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Amazon Rolls Out Its New Kindle E-Readers
Originally published on Fri September 7, 2012 9:15 am
STEVE INSKEEP, HOST:
A new line of tablet readers is at the top of NPR's business news.
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INSKEEP: They come from Amazon, which is rolling out its latest Kindle e-readers. They are faster, we're told, as well as cheaper. And as NPR's Steve Henn reports, they're aimed squarely at the youngest members of the family.
STEVE HENN, BYLINE: The new Kindles have lots of upgrades. The cheapest sells for just $69 dollars, and some offer a new screen that allows you to read in the dark or in bright sun. There's also a new, bigger tablet meant take on the iPad. But when you push past all the specs and gizmos, something that's pretty consistent across all of these devices is that they're aimed - at least in part- at children.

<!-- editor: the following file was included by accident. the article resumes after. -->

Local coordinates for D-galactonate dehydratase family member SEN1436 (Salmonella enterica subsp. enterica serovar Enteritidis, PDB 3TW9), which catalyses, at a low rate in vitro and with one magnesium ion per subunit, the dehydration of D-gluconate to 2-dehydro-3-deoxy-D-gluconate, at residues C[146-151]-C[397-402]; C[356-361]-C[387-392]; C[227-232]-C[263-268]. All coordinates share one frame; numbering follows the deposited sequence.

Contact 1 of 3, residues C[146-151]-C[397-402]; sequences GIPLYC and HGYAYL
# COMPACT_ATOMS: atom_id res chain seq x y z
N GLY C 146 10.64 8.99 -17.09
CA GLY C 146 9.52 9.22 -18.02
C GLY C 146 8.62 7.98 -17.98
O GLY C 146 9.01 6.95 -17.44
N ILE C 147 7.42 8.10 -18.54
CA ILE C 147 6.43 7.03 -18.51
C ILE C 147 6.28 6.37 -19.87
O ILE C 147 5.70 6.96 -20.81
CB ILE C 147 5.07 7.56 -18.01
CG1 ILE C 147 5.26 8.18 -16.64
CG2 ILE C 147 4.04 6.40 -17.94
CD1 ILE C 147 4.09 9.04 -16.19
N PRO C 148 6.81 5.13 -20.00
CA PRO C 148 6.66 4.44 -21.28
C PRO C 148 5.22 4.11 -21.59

JEFF BEZOS: I have four kids. Kids love screens.
HENN: Jeff Bezos is Amazon's CEO. He says that he pushed for some new features with his own family in mind.
BEZOS: Parents have this strange notion that kids should sometimes do something else, like go outside.
HENN: So the Kindle Fire comes with parental controls. For instance, you can set a time limit on games or movies, but let you kids read as much as they want. As a dad, my favorite time of day is reading aloud, but now I might have to compete with Samuel L. Jackson for the honor.
This Kindle also can mix different kinds of media together. One feature lets you combine an audio book with the text on the screen.
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SAMUEL L. JACKSON: Whenever anyone looked at him suspiciously, he quoted from Revelation.
HENN: The Kindle will highlight were you are so your kids could read along. Still, I won't be leaving my kids alone with the new gadget anytime soon. Some of the games have ads actually built into the app, and these ads let you order real stuff from Amazon's online store in just one click. Amazon says its parental controls can fix that, too, but in my case, I might need my kid to show me how to use them.
Steve Henn, NPR News, Silicon Valley. Transcript provided by NPR, Copyright NPR.